Cedar Rapids. Directed by Miguel Arteta. “The Office” has more or less run its course, but Ed Helms could have a decent movie career ahead of him. I’m not sure exactly how varied he’ll be able to make his characters, but there are certain moments in both “The Office” and Cedar Rapids when Helms is capable of showing real depth. In this film, he plays a by-the-book insurance agent who meets up with a group of fellow agents (John C. Reilly, Anne Heche and Isiah Whitlock, Jr.) at the big multi-firm convention in Cedar Rapids. The rascally Reilly is perfect as the guy who turns Helms’ life around in a few short days, teaching him how to live a little. Other fine character actors and comedians are on hand, including Stephen Root, Kurtwood Smith, Alia Shawkat, Thomas Lennon, Rob Corddry, Mike O’Malley and Mike Birbiglia. Sigourney Weaver also has a small but pivotal role, although I did not like her as much as I did in the Ghostbusters movies and Galaxy Quest. (To be fair, her character in Cedar Rapids is not supposed to be likeable.) All in all, I recommend the film. It’s actually really funny and a nice way to spend an afternoon.
Friends with Benefits. Directed by Will Gluck. Who even gave the green light to this project? I understand that Justin Timberlake is a hugely popular entertainer and Mila Kunis also has her fans, but this movie is a waste of time. The film purports to be a “different” take on romantic comedy (much like this month’s Lola Versus), yet it follows that basic, tired formula anyway. Timberlake and Kunis fail to generate the chemistry you need to make such a ridiculous story believable. The screenplay barely exists; the dialogue sounds as though the actors were making it up as they went along and not in a good improvisatory way. Even the cast of supporting actors – Patricia Clarkson, Jenna Elfman, Bryan Greenberg, Richard Jenkins, Woody Harrelson, Nolan Gould – can’t save it. The only possible reason I can think of for why anyone would want to see Friends with Benefits would be to see Timberlake’s naked backside (freely on display). Otherwise, don’t bother.
One Day. Directed by Lone Scherfig. Simply put, I thought that One Day was great. I know, I know, Anne Hathaway has made a bunch of sappy-looking romantic dramas and comedies. This one, however, is worth your time. Jim Sturgess, whom I had only previously seen in Across the Universe (you don’t even want to know how much I hated that exercise in tripe), proves himself to be a fine actor, giving Dexter depth and soul. Anne Hathaway is similarly excellent as Emma; I was not in the least bothered by her British accent. Patricia Clarkson and Ken Stott are touching as Sturgess’s parents; the scene when Sturgess carries Clarkson to her bed is especially emotional. I was pleasantly surprised by Rafe Spall’s performance (he’s younger than I thought, although I hadn’t realized that he’s Timothy Spall’s son). Spall is convincing and heartfelt, making his love for Hathaway feel genuine. Besides the acting, I loved the cinematography by Benoît Delhomme and the unforgettable score by Rachel Portman. Give this film a chance!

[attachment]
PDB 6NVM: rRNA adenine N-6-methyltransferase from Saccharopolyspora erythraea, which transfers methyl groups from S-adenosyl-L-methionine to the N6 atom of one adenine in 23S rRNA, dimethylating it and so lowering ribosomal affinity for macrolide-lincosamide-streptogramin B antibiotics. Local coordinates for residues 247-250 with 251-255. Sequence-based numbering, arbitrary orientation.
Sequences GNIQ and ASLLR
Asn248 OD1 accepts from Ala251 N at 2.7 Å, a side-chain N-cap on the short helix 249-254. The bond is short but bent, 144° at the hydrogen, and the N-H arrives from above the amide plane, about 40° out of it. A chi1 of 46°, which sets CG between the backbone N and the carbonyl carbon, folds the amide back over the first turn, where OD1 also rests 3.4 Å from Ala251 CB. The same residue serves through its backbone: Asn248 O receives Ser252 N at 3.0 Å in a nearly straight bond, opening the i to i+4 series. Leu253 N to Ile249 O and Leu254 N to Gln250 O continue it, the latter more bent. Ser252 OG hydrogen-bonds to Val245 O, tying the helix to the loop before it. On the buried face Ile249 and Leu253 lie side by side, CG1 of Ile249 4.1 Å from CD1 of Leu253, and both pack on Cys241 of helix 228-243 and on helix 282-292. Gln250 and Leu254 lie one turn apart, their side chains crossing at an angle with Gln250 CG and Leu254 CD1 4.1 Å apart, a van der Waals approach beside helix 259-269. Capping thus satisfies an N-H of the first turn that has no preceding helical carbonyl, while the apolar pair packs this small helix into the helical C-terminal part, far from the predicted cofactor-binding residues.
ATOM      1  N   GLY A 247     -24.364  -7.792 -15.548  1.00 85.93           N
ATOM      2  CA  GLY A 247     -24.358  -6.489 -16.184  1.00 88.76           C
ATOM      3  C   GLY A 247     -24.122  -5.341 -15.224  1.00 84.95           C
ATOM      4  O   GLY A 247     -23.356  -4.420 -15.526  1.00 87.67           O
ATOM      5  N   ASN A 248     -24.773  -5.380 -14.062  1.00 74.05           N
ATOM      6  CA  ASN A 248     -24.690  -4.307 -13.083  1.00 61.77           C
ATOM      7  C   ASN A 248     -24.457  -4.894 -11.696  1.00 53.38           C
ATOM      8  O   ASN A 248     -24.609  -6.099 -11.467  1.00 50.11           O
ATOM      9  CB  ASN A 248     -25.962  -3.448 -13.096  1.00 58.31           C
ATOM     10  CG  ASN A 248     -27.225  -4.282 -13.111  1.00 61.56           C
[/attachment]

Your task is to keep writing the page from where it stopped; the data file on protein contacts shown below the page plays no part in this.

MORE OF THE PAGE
Take Shelter. Directed by Jeff Nichols. I suspect that the way I watched this film, which was on the Starz channel at 12:00 noon, was not the right choice. Although most of the events in Take Shelter occur during the day, it seems like a movie which is better viewed at night. In fact, most movies are better seen at night. Anyway, I have tried to justify my dislike of the film – and my unfortunate tendency to be easily distracted by the sunlight streaming in through my house’s windows and the sound of birds chirping outside – by the film’s dragging screenplay. I lost count of how many times my eyes drifted down to the clock on the cable box, checking to see how much of the film’s two hours had elapsed. Nothing was Michael Shannon’s fault; he is a fine actor and I enjoy his ability to play slightly off-kilter guys. Jessica Chastain, on the other hand, has failed to impress me both with this film and with an earlier work, The Tree of Life. When I watch her attempts to act, I don’t feel anything. Therefore, despite the less-than-perfect circumstances in which I watched Take Shelter, I must conclude that I probably would not have liked it any more if I had seen it in a movie theater or in a darkened house.
X-Men: First Class. Directed by Matthew Vaughn. With each film I see, I become more of a Michael Fassbender fan. He is clearly far better as Erik Lehnsherr/Magneto than as Rochester (Jane Eyre) or Carl Jung (A Dangerous Method). I must admit I don’t know much about X-Men – I haven’t even seen the previous three movies – but this particular film was definitely a lot of fun and it has fairly few dull moments. James McAvoy brings charm and intellect to his portrayal of Charles Xavier, a character who might have otherwise been a tad insufferable. The other actors are not quite as memorable: Jennifer Lawrence, January Jones, Rose Byrne, Nicholas Hoult, Zoe Isabella Kravitz, Lucas Till, Caleb Landry Jones, Jason Flemyng, Edi Gathegi and Álex González, who make up the rest of the younger cast, don’t make incredible impressions, despite being likeable enough. Lawrence and Hoult are the only ones who have developed personalities, or as close as they could get to developing. Kevin Bacon, an actor I have associated with villainy ever since The River Wild, does a creditable job as the main baddie. Don’t forget the underrated Oliver Platt, either; his character is only known as “Man in Black Suit,” but he is always a welcome presence onscreen.